7. Increase the frequency
It makes little sense to only send a newsletter four times a year. Hardly any recipient will remember you after three months. If you prefer a very low frequency, we recommend that you send the newsletter once a month, because that is the frequency in which noteworthy specialist journals appear. If you want to get closer to your readers, then the dispatch should be planned at least every 14 days or better weekly. In this case it is especially important that the content is valuable, entertaining and at the same time easy to read.
8. Take new readers by the hand
When a new reader subscribes to your mailing list, it can take up to four weeks for the monthly publication to receive the first new newsletter. There is a high probability that this person will have forgotten that they have signed up by then. In the worst case, she will immediately unsubscribe or mark the message as unsolicited advertising.
For this reason, it is better if you introduce every new reader to you and your company immediately after they have signed up with a series of three to seven short messages and offer them valuable content immediately. For example, if you, as a supplier of machine tools, publish a newsletter for your customers, the first email could be an occupational safety primer with clever ideas for accident prevention. Two days later there is an overview of the most important (trade fair) dates in the tool industry. And another three days later, you send out the “five best tips for saving energy in the manufacturing industry”. As already mentioned, these are only examples. A reader who experiences this kind of introduction to your competency is more likely to get your first newsletter right and remember you.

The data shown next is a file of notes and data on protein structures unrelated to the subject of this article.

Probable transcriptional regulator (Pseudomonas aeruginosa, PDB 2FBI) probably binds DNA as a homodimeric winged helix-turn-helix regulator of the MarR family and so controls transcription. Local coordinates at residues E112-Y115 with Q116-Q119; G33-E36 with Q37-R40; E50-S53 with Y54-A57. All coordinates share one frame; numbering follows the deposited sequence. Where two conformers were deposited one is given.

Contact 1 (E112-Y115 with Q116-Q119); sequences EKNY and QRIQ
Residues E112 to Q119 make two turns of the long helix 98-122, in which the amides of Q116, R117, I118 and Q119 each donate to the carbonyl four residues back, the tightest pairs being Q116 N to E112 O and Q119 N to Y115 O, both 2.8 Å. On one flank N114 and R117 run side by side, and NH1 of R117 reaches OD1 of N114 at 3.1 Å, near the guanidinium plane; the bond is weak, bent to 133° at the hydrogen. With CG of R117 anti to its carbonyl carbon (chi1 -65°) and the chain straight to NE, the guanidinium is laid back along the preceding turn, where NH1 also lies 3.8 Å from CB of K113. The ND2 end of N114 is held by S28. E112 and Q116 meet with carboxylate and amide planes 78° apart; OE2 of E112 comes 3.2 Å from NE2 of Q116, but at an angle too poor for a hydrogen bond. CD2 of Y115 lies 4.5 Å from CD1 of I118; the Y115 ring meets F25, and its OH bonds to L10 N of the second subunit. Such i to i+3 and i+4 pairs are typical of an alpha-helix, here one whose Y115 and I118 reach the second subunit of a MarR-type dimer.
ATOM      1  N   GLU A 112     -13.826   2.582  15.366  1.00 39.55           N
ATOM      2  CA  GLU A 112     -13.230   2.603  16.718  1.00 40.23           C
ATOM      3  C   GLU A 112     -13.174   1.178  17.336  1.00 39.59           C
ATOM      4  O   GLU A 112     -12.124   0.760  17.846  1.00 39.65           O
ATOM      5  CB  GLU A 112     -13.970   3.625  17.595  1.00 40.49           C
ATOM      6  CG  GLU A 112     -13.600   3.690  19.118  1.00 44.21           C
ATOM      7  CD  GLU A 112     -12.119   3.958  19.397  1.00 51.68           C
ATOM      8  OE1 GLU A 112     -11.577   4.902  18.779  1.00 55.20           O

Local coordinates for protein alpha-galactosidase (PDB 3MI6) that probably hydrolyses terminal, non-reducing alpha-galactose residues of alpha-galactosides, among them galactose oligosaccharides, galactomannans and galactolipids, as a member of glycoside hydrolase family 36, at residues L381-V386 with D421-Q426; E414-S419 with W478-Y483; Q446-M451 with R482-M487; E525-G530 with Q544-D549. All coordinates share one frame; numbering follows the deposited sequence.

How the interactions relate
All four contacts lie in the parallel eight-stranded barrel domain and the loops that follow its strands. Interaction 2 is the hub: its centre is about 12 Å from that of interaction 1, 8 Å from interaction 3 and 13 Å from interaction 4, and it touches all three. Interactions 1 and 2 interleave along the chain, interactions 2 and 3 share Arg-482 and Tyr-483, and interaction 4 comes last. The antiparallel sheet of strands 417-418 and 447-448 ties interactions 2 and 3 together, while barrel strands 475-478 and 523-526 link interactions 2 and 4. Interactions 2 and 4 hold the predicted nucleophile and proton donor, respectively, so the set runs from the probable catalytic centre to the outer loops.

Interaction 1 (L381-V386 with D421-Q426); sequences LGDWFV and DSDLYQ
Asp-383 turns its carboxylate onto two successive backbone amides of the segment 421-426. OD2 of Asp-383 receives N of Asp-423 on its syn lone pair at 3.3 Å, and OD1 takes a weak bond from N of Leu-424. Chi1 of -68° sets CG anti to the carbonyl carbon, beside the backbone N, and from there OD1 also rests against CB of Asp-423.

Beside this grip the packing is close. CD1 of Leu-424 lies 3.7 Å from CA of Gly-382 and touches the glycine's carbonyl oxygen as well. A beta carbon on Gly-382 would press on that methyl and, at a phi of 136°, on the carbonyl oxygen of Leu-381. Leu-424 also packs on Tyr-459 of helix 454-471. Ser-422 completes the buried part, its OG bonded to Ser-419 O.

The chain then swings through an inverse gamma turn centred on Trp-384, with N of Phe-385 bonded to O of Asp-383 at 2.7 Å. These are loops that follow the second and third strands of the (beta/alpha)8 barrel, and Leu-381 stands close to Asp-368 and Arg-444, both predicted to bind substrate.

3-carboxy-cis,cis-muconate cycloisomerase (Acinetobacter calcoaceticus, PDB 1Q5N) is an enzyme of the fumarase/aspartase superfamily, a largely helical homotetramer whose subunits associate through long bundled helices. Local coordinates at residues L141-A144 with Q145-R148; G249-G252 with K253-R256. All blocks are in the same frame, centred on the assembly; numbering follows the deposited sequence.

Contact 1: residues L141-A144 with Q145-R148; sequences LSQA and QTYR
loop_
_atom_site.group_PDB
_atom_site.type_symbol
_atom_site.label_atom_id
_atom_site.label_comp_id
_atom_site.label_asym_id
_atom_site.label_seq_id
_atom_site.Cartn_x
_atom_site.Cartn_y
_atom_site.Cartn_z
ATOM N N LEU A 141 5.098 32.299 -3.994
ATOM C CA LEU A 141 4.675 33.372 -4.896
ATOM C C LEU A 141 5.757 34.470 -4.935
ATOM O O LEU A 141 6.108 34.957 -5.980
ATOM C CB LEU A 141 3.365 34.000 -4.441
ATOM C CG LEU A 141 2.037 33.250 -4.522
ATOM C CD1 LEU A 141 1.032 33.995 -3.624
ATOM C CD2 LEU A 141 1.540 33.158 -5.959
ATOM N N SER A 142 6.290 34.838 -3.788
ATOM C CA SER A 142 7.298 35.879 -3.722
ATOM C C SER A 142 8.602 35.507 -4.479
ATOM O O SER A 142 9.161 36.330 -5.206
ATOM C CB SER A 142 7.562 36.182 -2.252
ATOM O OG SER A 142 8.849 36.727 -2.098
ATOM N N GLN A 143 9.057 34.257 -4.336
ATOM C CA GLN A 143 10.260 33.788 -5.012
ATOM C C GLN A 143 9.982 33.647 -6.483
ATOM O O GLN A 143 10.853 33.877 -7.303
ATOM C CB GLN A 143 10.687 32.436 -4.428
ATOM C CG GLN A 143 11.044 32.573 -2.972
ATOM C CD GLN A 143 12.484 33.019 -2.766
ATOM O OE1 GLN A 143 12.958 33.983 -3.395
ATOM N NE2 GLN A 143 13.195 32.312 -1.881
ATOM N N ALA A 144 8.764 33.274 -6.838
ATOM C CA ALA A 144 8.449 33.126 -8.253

Create a newsletter that will be read with pleasure and long-term
Don't waste your customers and prospects' time. Instead, use our tips and improve your newsletters to ensure that your target group clicks “Open” rather than “Delete” much more often in the future. With your newsletter you can turn your readers into more informed, happier, more educated or simply more satisfied people. That can work. Try it! Get your worksheet for better newsletters.
P.S .: Because we have already been asked several times whether we are revising existing newsletters and optimizing them according to various aspects, we have decided to offer this service. To do this, use our link and enter “Newsletter” as the voucher code. We will then request a copy of your newsletter by e-mail and contact you.
Photo source cover picture: © Sergey Nivens / Fotolia 2016